Most tax prep software like TurboTax and H&R Block include Form 1099-B in their filing process. They also work with a number of financial institutions to enable direct integration between your brokerage firm and the tax prep software. TurboTax, for example, provides a list of its partners you can check out here.

When you indicate you need to include stock trades or income derived from securities on your taxes, the tax prep software you use will guide you through how to correctly enter the information provided to you by your brokerage firm.

Further reading: Long-term vs short-term capital gains tax

The takeaway

If you sold stock, crypto, or other assets this year you should expect to receive a 1099 form from your brokerage or exchange. The form might be a 1099-B or a consolidated form grouping information from several different 1099 forms together.

This information is important for tax time because it will tell the IRS whether or not you owe them money on your sales and if so how much. The good news is you won’t have to report capital gains – and shouldn’t expect to receive a 1099-B – unless you sold assets during the year.

If you earned income from your assets a 1099 Form will likely be heading your way. Expect to receive this information no later than February 15, 2024. If you haven’t received a form by then, follow up with your brokerage.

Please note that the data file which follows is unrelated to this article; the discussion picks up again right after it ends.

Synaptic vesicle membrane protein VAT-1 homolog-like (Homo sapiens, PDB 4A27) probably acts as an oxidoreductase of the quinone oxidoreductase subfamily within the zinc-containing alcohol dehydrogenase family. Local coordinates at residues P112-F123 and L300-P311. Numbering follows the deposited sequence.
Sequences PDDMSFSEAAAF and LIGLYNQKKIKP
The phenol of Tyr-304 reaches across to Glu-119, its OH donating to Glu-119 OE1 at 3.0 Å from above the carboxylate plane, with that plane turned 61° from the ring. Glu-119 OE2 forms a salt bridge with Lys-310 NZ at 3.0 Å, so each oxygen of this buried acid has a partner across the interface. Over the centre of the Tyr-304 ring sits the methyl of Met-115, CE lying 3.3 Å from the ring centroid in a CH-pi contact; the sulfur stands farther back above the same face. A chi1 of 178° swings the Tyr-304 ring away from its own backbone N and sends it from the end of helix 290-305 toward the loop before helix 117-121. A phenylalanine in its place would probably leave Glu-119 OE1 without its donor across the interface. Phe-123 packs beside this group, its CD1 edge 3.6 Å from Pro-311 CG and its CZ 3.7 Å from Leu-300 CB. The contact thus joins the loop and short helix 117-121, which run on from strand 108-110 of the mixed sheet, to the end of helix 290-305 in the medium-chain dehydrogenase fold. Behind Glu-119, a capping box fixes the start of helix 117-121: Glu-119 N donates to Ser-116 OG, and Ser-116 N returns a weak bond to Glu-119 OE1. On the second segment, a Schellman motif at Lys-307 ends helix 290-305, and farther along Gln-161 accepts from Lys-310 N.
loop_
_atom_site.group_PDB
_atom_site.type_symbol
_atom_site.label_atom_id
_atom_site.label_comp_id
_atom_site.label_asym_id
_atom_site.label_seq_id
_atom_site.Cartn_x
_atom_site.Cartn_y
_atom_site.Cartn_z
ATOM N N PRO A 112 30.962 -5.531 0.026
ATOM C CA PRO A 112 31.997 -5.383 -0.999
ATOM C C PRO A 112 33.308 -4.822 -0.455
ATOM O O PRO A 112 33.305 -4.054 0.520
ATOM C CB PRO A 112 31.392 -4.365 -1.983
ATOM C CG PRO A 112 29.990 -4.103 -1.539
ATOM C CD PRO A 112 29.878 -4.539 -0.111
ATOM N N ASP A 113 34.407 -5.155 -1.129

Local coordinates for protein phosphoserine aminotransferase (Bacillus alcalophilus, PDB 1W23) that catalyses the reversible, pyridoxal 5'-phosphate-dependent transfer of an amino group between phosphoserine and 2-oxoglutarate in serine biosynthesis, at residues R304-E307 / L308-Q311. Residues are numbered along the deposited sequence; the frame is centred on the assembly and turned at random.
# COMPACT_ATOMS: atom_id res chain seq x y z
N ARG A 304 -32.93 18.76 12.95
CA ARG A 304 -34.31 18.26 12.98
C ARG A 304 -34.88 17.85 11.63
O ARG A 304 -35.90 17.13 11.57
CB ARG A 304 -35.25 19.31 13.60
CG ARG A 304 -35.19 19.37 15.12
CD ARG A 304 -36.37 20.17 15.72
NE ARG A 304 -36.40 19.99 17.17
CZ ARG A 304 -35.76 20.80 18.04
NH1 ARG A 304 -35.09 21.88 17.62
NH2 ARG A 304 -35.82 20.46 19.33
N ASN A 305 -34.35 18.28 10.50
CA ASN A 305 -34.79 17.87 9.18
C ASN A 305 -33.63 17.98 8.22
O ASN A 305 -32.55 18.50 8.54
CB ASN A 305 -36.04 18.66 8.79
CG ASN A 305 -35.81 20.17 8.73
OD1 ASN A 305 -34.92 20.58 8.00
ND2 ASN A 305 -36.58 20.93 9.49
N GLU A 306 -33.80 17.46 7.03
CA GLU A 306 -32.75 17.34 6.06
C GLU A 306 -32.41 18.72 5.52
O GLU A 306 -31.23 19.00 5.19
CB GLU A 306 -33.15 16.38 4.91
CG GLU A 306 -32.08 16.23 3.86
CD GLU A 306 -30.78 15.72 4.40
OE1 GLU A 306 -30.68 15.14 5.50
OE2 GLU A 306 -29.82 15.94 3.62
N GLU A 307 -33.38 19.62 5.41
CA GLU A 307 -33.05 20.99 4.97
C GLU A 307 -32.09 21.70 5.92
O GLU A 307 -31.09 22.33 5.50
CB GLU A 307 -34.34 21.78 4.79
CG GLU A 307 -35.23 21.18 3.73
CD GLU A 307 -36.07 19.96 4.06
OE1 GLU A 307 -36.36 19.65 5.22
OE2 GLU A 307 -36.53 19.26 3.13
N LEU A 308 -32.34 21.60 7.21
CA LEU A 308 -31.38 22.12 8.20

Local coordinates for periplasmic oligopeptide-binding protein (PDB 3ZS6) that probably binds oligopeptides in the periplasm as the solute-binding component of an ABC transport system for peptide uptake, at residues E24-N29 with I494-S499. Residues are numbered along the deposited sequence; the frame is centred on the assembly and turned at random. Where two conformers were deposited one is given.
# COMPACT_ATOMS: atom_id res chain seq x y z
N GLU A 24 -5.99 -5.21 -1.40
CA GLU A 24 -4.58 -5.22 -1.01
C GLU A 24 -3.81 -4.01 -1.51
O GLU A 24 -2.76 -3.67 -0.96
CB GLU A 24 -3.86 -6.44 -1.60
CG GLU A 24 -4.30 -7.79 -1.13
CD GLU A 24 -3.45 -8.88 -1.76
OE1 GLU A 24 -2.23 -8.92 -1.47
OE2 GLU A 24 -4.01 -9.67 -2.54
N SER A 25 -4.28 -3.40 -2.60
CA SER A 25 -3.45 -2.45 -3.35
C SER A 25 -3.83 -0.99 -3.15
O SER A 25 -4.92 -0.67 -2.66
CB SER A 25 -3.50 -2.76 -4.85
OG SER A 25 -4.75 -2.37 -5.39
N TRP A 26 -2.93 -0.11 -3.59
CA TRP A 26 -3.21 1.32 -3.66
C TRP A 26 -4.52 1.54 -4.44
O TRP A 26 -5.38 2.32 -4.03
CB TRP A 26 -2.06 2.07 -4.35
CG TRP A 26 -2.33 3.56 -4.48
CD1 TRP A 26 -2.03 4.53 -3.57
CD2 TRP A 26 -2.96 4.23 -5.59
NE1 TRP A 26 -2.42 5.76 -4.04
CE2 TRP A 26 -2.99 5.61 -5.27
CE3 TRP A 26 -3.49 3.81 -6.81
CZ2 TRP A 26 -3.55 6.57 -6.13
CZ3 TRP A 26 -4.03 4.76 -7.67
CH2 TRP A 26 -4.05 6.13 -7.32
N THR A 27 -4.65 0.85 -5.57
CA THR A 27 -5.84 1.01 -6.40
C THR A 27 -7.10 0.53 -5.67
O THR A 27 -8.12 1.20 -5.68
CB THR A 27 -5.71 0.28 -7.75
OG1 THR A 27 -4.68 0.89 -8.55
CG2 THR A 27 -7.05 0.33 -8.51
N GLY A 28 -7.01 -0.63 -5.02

About the Author

Amanda Claypool

Amanda Claypool

Freelance Contributor

Amanda Claypool is a writer, entrepreneur, and digital nomad. She writes about wealth, blockchain technology, consumerism, and the future of work

What to Read Next


The content provided on Moneywise is information to help users become financially literate. It is neither tax nor legal advice, is not intended to be relied upon as a forecast, research or investment advice, and is not a recommendation, offer or solicitation to buy or sell any securities or to adopt any investment strategy. Tax, investment and all other decisions should be made, as appropriate, only with guidance from a qualified professional. We make no representation or warranty of any kind, either express or implied, with respect to the data provided, the timeliness thereof, the results to be obtained by the use thereof or any other matter.